Verbal bullying is speaking to a person or about a person in an unkind or hurtful way.

Verbal abuse or name-calling is just as, if not more harmful to a person’s self-confidence than physical bullying.

Name-calling can lead to other forms of bullying as well.

Words like ‘stupid,’ ‘ugly,’ ‘fat’ and ‘dumb’ may seem harmless, but words hurt. More than that, they have the power to make students feel unsafe to the point where they are no longer able to do well in school or have a normal life.

Students are teased and called names every day, for all kinds of reasons, including being different. Your classmate insults something a kid does by saying, “That’s so gay.” A girl in the lunchroom says, “You look fat in that skirt.” A boy stumbles and your friend calls him a retard. Even if the name- calling is followed by “Just kidding,” or “no offense,” the truth is, this name- calling is bullying. And it hurts.

You might stand there, in silence, thinking, “What can I say in response to that?” Or you laugh along, uncomfortably. Or, frustrated or angry, you walk away without saying anything, thinking later, “I should have said something.” Whether this happens to you or you hear it happen, remember these six steps to help you speak up. Important!!! In every situation, always first ask yourself “is it safe to speak up?” If not, just walk away.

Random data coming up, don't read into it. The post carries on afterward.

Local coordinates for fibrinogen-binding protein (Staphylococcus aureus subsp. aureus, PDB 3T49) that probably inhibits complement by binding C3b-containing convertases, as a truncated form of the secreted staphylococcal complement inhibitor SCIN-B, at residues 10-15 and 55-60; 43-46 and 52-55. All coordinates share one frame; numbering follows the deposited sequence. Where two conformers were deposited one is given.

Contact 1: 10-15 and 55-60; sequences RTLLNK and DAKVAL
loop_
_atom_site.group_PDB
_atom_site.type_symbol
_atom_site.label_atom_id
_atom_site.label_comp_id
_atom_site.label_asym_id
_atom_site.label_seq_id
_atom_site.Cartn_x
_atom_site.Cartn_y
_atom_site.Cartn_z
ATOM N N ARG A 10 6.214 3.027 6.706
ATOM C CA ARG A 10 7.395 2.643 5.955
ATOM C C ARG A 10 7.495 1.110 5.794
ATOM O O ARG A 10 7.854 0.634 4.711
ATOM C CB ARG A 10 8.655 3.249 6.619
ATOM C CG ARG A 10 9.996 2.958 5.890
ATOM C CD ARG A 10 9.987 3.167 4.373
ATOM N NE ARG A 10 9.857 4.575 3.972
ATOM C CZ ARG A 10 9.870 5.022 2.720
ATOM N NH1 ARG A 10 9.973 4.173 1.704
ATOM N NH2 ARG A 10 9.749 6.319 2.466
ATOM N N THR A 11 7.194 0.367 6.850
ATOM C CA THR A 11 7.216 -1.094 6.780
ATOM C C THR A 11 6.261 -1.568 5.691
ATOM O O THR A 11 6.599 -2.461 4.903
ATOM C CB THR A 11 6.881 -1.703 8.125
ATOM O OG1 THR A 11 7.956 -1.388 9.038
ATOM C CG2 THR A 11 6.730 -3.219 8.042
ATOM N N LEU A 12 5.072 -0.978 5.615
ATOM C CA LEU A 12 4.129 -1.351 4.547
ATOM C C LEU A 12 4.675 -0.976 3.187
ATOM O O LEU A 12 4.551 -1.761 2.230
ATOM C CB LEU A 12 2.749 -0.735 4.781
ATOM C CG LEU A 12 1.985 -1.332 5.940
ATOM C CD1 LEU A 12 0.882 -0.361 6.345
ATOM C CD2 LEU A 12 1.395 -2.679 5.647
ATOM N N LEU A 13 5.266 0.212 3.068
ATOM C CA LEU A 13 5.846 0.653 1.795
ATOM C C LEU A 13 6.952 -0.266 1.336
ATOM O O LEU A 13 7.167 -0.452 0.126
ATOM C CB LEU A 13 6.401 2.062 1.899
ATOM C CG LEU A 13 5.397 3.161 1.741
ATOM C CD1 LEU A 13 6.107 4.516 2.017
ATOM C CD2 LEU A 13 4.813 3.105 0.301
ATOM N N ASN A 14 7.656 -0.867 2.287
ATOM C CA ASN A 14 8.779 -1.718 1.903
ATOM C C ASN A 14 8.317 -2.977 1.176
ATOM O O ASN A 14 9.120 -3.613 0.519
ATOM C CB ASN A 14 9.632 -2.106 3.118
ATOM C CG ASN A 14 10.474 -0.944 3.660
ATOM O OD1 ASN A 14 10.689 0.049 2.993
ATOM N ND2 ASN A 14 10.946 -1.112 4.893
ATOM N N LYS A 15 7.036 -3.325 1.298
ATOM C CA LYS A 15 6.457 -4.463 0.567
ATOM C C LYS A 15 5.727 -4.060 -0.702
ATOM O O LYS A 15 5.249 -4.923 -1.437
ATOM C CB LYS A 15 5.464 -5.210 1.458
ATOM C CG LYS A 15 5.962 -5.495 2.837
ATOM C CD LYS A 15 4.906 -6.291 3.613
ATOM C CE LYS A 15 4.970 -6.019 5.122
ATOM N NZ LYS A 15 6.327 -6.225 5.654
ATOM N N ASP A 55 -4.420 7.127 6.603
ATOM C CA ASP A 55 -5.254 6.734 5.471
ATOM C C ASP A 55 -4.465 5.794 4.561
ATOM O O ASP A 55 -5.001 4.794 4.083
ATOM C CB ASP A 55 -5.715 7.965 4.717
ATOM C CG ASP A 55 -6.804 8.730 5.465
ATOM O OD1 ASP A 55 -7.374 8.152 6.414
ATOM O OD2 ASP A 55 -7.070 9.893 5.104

Six Steps for Handling Verbal Bullying and Name-Calling

  1. Be Ready. You know another moment like this will happen, so prepare yourself for it. Promise yourself not to remain silent.
  2. Practice Ways To Respond That Do Not Involve Fighting. Practice different things you can say. Think of funny or witty comebacks.
  3. Respond to the person who is bullying. If you hear someone calling you or someone else names, respond. Some people find power in “owning” their identities. You might say something like “This is who I am, and I like it.” or “I like my body the way it is.” Avoid being pulled into a fight or name-calling yourself, though. That will only make the problem worse.
  4. Appeal to their sense of goodness. If the speaker is someone you have a relationship with — a sister, friend or classmate — call on their higher principles: “Ashley, I’ve always thought of you as a good person, so it shocks me when I hear you say something that sounds so mean and bullying.”
  5. Find an Ally/Be an Ally. When it seems scary or hard to speak up, find other people who will also speak up against verbal bullying. And don’t forget to return the favor: If you aren’t the first person who is brave enough to speak up to a bully, be the next person. Stay close to friends or adults and let them know what is happening. There truly is power in numbers.
  6. Don’t Give Up. Stay prepared, and keep speaking up against verbal bullying. Don’t risk silence. We all feel a little bad inside when we don’t speak up at a time when we know we should have.

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